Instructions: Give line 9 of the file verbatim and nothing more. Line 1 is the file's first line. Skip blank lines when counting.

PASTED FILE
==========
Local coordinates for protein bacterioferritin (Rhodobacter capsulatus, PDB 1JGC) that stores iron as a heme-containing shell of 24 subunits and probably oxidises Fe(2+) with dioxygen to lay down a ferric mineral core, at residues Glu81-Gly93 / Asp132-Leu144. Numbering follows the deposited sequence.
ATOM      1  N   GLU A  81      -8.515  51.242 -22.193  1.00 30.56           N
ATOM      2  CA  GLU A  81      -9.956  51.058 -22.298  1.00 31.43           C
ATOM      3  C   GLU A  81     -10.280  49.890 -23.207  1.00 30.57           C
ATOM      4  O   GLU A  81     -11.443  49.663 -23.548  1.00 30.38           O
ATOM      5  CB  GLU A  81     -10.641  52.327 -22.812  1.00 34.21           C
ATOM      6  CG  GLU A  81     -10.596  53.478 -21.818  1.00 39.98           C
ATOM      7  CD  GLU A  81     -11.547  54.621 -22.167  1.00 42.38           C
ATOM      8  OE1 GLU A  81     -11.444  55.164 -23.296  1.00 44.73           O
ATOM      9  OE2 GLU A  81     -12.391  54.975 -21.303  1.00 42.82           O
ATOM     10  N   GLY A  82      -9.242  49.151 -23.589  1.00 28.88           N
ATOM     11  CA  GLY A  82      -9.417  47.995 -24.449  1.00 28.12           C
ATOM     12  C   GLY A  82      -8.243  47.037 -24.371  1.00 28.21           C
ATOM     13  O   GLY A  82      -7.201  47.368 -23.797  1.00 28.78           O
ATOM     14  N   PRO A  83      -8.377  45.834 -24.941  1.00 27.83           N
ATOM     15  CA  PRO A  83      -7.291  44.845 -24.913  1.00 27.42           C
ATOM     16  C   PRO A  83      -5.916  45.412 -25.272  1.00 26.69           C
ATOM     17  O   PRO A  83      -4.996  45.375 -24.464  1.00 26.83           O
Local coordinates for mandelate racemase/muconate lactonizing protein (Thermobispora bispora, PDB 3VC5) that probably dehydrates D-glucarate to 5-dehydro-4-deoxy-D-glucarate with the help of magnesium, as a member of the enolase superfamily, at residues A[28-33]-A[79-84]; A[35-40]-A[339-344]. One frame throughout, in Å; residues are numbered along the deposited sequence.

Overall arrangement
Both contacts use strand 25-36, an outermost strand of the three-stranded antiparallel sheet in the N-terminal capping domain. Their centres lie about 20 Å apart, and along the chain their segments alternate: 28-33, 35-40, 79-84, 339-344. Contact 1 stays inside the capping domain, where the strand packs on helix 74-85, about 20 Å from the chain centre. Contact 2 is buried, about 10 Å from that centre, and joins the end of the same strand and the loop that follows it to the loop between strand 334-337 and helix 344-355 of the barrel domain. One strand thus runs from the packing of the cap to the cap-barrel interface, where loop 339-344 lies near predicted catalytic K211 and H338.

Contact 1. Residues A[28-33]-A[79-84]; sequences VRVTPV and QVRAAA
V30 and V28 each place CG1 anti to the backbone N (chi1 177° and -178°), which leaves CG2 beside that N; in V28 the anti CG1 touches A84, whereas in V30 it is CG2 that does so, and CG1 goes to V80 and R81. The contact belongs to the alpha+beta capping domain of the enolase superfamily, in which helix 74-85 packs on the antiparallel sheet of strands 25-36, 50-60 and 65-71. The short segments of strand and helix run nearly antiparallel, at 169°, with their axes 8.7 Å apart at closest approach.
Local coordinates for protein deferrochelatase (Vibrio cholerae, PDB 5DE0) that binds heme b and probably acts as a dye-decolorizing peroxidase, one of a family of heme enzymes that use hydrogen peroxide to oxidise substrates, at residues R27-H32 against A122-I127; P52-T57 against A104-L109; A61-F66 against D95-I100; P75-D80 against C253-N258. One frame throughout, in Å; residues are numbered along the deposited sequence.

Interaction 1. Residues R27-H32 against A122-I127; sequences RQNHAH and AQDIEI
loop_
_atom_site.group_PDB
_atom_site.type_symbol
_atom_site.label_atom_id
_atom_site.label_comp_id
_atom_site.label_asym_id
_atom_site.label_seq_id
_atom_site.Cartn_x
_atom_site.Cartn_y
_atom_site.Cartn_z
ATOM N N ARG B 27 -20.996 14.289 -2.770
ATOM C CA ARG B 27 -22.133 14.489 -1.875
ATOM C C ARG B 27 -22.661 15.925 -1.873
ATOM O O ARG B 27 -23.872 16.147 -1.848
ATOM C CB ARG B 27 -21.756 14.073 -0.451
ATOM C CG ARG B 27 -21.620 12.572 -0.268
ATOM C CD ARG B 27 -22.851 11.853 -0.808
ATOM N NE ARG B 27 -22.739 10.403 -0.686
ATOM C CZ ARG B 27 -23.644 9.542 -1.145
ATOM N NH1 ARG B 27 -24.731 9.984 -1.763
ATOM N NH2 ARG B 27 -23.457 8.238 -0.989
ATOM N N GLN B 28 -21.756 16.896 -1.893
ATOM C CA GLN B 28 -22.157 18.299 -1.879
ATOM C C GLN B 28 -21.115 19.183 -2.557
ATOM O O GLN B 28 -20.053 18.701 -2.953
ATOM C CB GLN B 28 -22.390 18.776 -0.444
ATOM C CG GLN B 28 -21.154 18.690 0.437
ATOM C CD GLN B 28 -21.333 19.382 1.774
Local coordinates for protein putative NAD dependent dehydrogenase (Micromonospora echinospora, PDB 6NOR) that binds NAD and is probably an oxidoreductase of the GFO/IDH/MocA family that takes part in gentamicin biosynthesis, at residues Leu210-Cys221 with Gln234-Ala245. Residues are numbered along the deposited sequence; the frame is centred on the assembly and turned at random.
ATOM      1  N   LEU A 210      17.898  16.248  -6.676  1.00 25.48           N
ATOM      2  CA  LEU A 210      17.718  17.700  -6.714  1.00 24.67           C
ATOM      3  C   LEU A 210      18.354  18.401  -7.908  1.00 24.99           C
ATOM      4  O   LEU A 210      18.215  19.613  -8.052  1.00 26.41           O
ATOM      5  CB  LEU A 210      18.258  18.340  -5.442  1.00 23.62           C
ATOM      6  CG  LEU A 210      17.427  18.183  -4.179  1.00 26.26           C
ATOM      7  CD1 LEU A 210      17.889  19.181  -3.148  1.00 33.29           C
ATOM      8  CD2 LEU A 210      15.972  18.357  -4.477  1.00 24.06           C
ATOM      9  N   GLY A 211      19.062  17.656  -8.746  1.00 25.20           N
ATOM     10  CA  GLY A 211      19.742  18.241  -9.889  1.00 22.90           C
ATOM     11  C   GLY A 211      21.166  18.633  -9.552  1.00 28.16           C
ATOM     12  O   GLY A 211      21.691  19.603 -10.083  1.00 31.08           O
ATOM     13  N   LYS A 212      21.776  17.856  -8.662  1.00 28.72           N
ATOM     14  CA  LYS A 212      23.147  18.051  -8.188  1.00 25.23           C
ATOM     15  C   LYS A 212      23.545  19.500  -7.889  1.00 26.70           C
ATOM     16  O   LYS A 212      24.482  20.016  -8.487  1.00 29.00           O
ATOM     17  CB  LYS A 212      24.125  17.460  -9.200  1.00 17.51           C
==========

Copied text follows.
ATOM      8  OE1 GLU A  81     -11.444  55.164 -23.296  1.00 44.73           O